Job outlook, college majors at odds

Job outlook, college majors at odds

May 14th, 2011 by Joan Garrett McClane in Business Around the Region

What majors students are choosing

• Nursing

• Liberal arts

• Medical/clinical assistant

• Business administration

• Elementary education

• Pharmacy technician

• Teacher education

• Surgical technology

Source: Tennessee Higher Education Commission


What majors students aren't choosing

• General business

• Management information systems

• Computer and information sciences

• Administrative assistant

• Journalism

• General education

• Commercial and advertising art

• Social science

• Economics

• Social Work

Source: Tennessee Higher Education Commission

A Tennessee Higher Education Commission study may make college students think twice about what major they pick.

For the 1,549 students estimated to graduate with performing arts degrees each year by 2018, only 213 are expected to get jobs in their field each year.

In government, only 94 jobs will open each year, leaving 1,181 students who studied political science and similar majors without work in their field. Journalism, counseling and some teaching, nursing and engineering paths also are seriously oversupplied, the commission study states.

"What we have done with this report is produced a whole host of smoking guns," said Matt Murray, associate director of the University of Tennessee Center for Business and Economic Research, which worked with the commission to complete the research.

On the other hand, there are many career paths colleges should be bolstering, commission officials said. Programming and software development majors will be in high demand for the next seven years; 281 students are expected to graduate each year in those fields, but there will be an estimated 678 openings each year.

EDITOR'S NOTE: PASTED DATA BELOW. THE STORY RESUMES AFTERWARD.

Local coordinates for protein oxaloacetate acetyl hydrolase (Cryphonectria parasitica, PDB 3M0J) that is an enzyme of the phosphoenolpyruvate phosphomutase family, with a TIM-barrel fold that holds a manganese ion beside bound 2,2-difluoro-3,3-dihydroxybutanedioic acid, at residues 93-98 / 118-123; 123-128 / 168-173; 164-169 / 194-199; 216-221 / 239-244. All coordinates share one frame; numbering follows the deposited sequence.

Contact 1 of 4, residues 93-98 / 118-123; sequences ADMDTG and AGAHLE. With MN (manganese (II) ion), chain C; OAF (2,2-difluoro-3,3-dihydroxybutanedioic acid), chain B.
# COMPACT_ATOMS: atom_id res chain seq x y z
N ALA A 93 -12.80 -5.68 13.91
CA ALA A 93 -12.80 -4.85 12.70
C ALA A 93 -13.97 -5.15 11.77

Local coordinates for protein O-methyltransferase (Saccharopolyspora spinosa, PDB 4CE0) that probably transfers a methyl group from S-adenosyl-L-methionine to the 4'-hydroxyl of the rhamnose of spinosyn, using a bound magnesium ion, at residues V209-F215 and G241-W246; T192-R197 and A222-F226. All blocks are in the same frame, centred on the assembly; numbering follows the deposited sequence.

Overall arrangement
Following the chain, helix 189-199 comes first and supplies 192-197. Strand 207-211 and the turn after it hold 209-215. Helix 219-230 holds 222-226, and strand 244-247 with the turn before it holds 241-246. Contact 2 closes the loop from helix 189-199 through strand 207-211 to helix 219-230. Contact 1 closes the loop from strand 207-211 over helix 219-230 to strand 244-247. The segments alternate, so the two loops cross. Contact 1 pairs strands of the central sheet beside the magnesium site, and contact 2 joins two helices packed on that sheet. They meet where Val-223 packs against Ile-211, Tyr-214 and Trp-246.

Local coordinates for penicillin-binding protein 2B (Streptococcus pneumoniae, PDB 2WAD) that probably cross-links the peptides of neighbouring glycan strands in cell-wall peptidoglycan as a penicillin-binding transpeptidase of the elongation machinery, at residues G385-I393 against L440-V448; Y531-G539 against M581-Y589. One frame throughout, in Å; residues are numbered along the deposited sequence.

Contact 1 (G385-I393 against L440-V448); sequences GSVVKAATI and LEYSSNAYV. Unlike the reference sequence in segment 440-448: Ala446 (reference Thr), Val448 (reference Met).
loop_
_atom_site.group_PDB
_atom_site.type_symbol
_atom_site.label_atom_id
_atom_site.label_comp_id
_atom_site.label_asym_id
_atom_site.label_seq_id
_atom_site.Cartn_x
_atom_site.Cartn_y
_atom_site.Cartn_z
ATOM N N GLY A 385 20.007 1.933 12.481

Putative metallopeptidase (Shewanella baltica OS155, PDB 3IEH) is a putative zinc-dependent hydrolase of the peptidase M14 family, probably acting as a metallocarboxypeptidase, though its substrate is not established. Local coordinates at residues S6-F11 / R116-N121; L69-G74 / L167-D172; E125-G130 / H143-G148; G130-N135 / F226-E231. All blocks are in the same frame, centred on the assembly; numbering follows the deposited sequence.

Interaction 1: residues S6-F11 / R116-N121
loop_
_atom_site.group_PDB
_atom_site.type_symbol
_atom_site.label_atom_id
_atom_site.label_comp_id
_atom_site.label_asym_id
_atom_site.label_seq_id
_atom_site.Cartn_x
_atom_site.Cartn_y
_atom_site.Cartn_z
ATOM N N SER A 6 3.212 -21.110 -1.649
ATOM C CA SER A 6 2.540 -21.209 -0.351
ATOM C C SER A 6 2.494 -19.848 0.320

Marketing, human resources, accounting, environmental services, construction, correctional services, information support and biotechnology research also will have more openings than workers, according to the study.

Still, officials told lawmakers and colleges to be cautious when using the report to craft future academic offerings. Art may be an oversupplied major but it could also be important for schools' general education requirements.

"These findings should be handled with care because statewide trends may not reflect the employment outlook for certain individuals, or even certain counties," Executive Director Rich Rhoda said in a statement. "Another caution is that past job growth is not always predictive of the future. Even so, this study is important because it sends broad signals about the way things are headed, to the best of our knowledge."

The study did not detail what jobs were in demand in specific regions or what schools are producing in-demand majors.

Phil Oldham, provost at the University of Tennessee at Chattanooga, said he is surprised that nursing, engineering and teaching fields were saturated.

The report says that by 2018, 12,499 people will graduate from teaching and training pathways, but job openings each year will be 3,407. In therapeutic services, which include nursing majors, 10,809 will graduate each year and compete for 3,143 jobs.

"We haven't seen any drop in demand for nursing majors and no drop in demand for engineering majors," he said. "Statewide could be different than locally."